My fondest recycling memory involves pieces of weathered wood. After raising geese for more than thirty-two years, our colony decided to discontinue this enterprise, which left my dad with the task of disassembling fencing and loading scaffolds. “I’m going to ask Uncle Joe to build a desk with the old planks from the loading scaffold,” he announced at snack one day.
“You can’t be serious!” I exclaimed, thinking this as far-fetched as a goose laying a golden egg. “Those planks have been out there in the elements, trampled on in rain, fog and snow for decades! Not to mention that they’ve been pecked at and probably pooped on by geese.”
“They are solid oak and thick enough to be planed down,” Dad continued calmly. “Would sure be a shame to just burn them!” When Dad pitched the dream desk idea to Uncle Joe, he responded with as much gusto as if Dad had just suggested he take up embroidering. Nevertheless, not known to waste words, he reluctantly agreed.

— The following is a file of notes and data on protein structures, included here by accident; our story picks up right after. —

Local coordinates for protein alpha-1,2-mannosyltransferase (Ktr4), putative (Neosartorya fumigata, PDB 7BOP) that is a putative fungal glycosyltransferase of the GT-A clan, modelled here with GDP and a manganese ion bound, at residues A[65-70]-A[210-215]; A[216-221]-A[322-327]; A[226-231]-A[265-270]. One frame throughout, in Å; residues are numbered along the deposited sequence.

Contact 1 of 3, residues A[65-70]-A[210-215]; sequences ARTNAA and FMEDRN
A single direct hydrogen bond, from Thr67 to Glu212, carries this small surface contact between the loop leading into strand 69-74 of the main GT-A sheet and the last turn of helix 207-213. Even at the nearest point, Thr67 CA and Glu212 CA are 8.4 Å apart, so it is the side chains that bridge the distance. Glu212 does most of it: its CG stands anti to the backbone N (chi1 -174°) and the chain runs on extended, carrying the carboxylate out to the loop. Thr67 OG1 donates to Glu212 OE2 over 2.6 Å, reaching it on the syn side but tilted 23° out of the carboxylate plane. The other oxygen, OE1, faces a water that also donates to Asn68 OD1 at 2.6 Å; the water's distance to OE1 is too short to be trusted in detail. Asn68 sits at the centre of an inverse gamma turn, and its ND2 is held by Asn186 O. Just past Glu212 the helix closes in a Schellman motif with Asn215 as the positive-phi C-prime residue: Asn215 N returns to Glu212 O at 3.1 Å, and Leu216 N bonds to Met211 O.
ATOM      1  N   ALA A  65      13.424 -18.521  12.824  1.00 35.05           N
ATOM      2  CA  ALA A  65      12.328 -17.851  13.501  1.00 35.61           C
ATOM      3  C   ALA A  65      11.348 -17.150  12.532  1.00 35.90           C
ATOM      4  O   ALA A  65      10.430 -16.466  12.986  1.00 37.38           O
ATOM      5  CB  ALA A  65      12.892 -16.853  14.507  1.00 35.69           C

For years, Dad’s antique brown desk beautified our home, giving him many opportunities to tell visitors its story. Sadly, Dad hasn’t sat by his desk for years now and all we’re left with is a desk-full of memories. Today, it stands in my classroom, stately as an oak, a sturdy worktable and a daily reminder of all Dad taught us.
Hutterites have been practising frugality for centuries. Learning new ways to utilize old things is imperative in today’s world, however. With materials more readily available nowadays, people tend to needlessly throw out and replace things, rather than reusing or recycling them. As stewards of the earth we’re obligated to teach today’s more affluent generation our own weathered wood lessons.
Here's another endorsement as well:
“Linda Maendel gives outsiders a rare peek at day-to-day life inside the close-knit colonies—weddings and holidays, mealtimes and schooldays, beliefs and practices. A wonderful collection of true stories and insights, written by a thoughtful woman who loves the life she’s been given.” —Suzanne Woods Fisher, author, The Heart of the Amish